Launch Roundup: two missions to the ISS, including first Dragon 2 from SLC-40

by John Sharp

SpaceX is preparing to launch three Falcon 9s, including two Starlink missions. Additionally, launching this week are two Chinese rockets, an Electron, and a crewed Soyuz.

SpaceX will continue to strive for a record-breaking year by launching from all three of its Falcon 9 launch pads this week, which will take its launch total to 10 for March, with several days remaining. This week will also see the first launch of a SpaceX Dragon 2 spacecraft from Space Launch Complex 40 (SLC-40) at Cape Canaveral Space Force Station. This launch will be the first to make use of the newly added crew access arm as the CRS-30 mission heads to the International Space Station (ISS).

China will launch a relay satellite and a pair of navigation technology experimental satellites to lunar orbit to support future missions. This will be followed the next day by a launch of several Earth observation satellites.

Russia will launch a crew to the ISS, and Rocket Lab will launch a classified payload.

SpaceX Falcon 9 | Starlink Group 7-16

SpaceX launched 20 Starlink V2 Mini satellites to a 53-degree inclination orbit on a southeastern trajectory, with an initial orbit of 305 by 314 kilometers. The launch took place on Monday, March 18, at 7:28 PM PDT (02:28 UTC on March 19) from Space Launch Complex 4E, at Vandenberg Space Force Base, California. This was SpaceX’s tenth launch from Vandenberg this year.

The booster, B1075, landed successfully on SpaceX’s autonomous spaceport drone ship Of Course I Still Love You, becoming the 30th successful recovery since the loss of B1058 in stormy seas in late December last year. This was the booster’s tenth flight, and brings SpaceX’s tally of active Falcon 9 cores with ten or more flights to 11.

Speculation following this launch suggests that there may have been two further classified payloads aboard this flight, possibly two of the recently announced Star Shield satellites. While there has been no official confirmation, there are some indications, for example from Celestrak, that this is indeed, the case.

Chang Zheng 8 | Queqiao-2 Tiandu-1 & 2

China launched its Queqiao-2 relay satellite on a Chang Zheng 8 Yao-3 on March 20, at 00:31 UTC from LC-201 at the Wenchang Space Launch Site in Hainan Province. The payloads are reported to have been deployed. The antenna and solar array on Queqiao-2 have been deployed successfully, and the spacecraft is said to be on a nominal lunar transfer trajectory.

Larger and more capable than its predecessor the Queqiao-2 is said to carry science payloads including a very-long-baseline interferometry system array neutral atom imager, and a camera to capture extreme ultraviolet radiation.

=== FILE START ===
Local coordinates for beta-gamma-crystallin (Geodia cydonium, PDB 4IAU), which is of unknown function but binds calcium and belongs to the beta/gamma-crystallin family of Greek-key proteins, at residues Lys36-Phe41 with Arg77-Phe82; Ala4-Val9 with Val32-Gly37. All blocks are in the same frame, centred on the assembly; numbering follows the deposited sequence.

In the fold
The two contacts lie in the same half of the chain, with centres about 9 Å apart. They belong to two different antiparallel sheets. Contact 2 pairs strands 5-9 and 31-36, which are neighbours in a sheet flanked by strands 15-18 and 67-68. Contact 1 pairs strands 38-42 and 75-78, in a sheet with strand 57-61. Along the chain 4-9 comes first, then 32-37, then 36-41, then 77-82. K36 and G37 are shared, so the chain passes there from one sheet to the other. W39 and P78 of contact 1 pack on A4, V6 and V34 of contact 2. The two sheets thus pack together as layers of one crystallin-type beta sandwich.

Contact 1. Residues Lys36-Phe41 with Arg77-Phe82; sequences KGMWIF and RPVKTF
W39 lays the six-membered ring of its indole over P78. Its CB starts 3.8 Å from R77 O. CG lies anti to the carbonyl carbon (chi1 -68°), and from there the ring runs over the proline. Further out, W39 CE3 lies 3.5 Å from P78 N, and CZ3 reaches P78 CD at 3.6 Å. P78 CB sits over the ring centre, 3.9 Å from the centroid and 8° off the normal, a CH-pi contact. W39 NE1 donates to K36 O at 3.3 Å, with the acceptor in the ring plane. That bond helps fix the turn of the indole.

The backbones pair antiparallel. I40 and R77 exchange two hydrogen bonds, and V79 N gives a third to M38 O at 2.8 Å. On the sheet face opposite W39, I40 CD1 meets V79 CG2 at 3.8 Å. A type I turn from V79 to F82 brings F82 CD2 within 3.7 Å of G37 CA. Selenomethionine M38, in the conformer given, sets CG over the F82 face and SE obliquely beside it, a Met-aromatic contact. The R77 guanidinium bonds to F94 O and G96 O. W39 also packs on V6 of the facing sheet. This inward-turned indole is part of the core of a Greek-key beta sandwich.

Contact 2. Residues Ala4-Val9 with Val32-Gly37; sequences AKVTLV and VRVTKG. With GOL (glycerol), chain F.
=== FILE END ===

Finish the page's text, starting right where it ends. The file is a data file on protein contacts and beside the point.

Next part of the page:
Long March 8 on the pad. (Credit: CASC)

With a mass of around 1,200 kilograms and a 4.2-meter antenna, the relay satellite has an expected lifespan of at least eight years. It will be sent into an inclined elliptical 24-hour lunar orbit that will support the Chang’e-6 lunar far-side sample return mission and will also provide relay communications for the Chang’e 7 and 8 missions, for which its orbit will be adjusted to 12 hours.

Also sharing a ride are a pair of navigation technology experimental satellites from the Deep Space Exploration Laboratory. Named after the Huangshan Mountains’ Tiandu Peak, the Tiandu-1 and Tiandu-2 satellites have a mass of 61 and 15 kilograms respectively.

The pair will fly in formation in a lunar orbit to verify the calibration of the navigation system for high-precision orbit determination, using inter-satellite ranging methods. They will also perform other communications and signal routing activities, and the data will inform the development and implementation of the planned Queqiao Communication and Remote Constellation System.

Long March 2D/YX-3 | Yunhai-2 Group 2

A Long March 2D was launched carrying the Yunhai-2 Group 2 Earth observation satellite to orbit on March 21, at 05:27 UTC. Launching from Launch Area 4, Jiuquan Satellite Launch Center in China, this satellite is part of the second Group, following several Group 1 launches over the past five years.

The launcher has previously flown 85 times since 1992 and this was China’s 13th orbital launch of 2024.

Rocket Lab Electron | NROL-123 Live and Let Fly